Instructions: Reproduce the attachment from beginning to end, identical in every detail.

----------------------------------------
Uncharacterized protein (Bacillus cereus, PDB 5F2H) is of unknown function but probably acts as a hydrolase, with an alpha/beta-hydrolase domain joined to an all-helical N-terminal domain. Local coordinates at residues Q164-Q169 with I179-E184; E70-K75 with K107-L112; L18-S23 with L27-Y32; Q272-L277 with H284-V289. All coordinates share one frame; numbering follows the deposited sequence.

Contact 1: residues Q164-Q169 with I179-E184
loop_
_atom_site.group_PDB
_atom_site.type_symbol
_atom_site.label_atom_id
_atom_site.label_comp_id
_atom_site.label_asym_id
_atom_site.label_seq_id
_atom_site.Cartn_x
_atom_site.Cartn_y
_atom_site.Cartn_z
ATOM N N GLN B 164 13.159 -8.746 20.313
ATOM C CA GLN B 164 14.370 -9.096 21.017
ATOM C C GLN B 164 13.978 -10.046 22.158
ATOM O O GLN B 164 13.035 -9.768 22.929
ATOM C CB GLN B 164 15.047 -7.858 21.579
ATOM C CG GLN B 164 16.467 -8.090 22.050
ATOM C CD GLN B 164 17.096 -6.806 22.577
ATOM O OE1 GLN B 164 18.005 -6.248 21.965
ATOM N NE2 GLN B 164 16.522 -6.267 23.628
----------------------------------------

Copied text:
Uncharacterized protein (Bacillus cereus, PDB 5F2H) is of unknown function but probably acts as a hydrolase, with an alpha/beta-hydrolase domain joined to an all-helical N-terminal domain. Local coordinates at residues Q164-Q169 with I179-E184; E70-K75 with K107-L112; L18-S23 with L27-Y32; Q272-L277 with H284-V289. All coordinates share one frame; numbering follows the deposited sequence.

Contact 1: residues Q164-Q169 with I179-E184
loop_
_atom_site.group_PDB
_atom_site.type_symbol
_atom_site.label_atom_id
_atom_site.label_comp_id
_atom_site.label_asym_id
_atom_site.label_seq_id
_atom_site.Cartn_x
_atom_site.Cartn_y
_atom_site.Cartn_z
ATOM N N GLN B 164 13.159 -8.746 20.313
ATOM C CA GLN B 164 14.370 -9.096 21.017
ATOM C C GLN B 164 13.978 -10.046 22.158
ATOM O O GLN B 164 13.035 -9.768 22.929
ATOM C CB GLN B 164 15.047 -7.858 21.579
ATOM C CG GLN B 164 16.467 -8.090 22.050
ATOM C CD GLN B 164 17.096 -6.806 22.577
ATOM O OE1 GLN B 164 18.005 -6.248 21.965
ATOM N NE2 GLN B 164 16.522 -6.267 23.628